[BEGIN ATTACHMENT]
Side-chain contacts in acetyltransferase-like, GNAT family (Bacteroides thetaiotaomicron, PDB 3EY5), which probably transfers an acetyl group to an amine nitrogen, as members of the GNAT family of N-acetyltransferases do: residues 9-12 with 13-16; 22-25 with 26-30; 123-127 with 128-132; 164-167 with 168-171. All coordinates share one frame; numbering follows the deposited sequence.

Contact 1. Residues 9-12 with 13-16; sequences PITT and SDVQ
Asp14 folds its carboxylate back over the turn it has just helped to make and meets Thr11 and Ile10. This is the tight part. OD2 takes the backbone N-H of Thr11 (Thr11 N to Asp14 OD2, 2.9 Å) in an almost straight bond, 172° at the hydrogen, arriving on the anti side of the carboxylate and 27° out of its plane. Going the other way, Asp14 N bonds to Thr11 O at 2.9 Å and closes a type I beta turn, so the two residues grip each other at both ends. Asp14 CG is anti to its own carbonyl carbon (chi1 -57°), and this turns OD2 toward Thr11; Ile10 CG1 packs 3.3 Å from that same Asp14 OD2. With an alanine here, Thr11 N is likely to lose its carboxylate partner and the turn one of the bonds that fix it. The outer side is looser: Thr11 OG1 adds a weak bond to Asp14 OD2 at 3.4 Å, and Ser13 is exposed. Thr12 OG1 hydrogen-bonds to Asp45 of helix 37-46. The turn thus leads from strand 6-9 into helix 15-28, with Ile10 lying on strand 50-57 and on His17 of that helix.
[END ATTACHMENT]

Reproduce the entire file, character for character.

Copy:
Side-chain contacts in acetyltransferase-like, GNAT family (Bacteroides thetaiotaomicron, PDB 3EY5), which probably transfers an acetyl group to an amine nitrogen, as members of the GNAT family of N-acetyltransferases do: residues 9-12 with 13-16; 22-25 with 26-30; 123-127 with 128-132; 164-167 with 168-171. All coordinates share one frame; numbering follows the deposited sequence.

Contact 1. Residues 9-12 with 13-16; sequences PITT and SDVQ
Asp14 folds its carboxylate back over the turn it has just helped to make and meets Thr11 and Ile10. This is the tight part. OD2 takes the backbone N-H of Thr11 (Thr11 N to Asp14 OD2, 2.9 Å) in an almost straight bond, 172° at the hydrogen, arriving on the anti side of the carboxylate and 27° out of its plane. Going the other way, Asp14 N bonds to Thr11 O at 2.9 Å and closes a type I beta turn, so the two residues grip each other at both ends. Asp14 CG is anti to its own carbonyl carbon (chi1 -57°), and this turns OD2 toward Thr11; Ile10 CG1 packs 3.3 Å from that same Asp14 OD2. With an alanine here, Thr11 N is likely to lose its carboxylate partner and the turn one of the bonds that fix it. The outer side is looser: Thr11 OG1 adds a weak bond to Asp14 OD2 at 3.4 Å, and Ser13 is exposed. Thr12 OG1 hydrogen-bonds to Asp45 of helix 37-46. The turn thus leads from strand 6-9 into helix 15-28, with Ile10 lying on strand 50-57 and on His17 of that helix.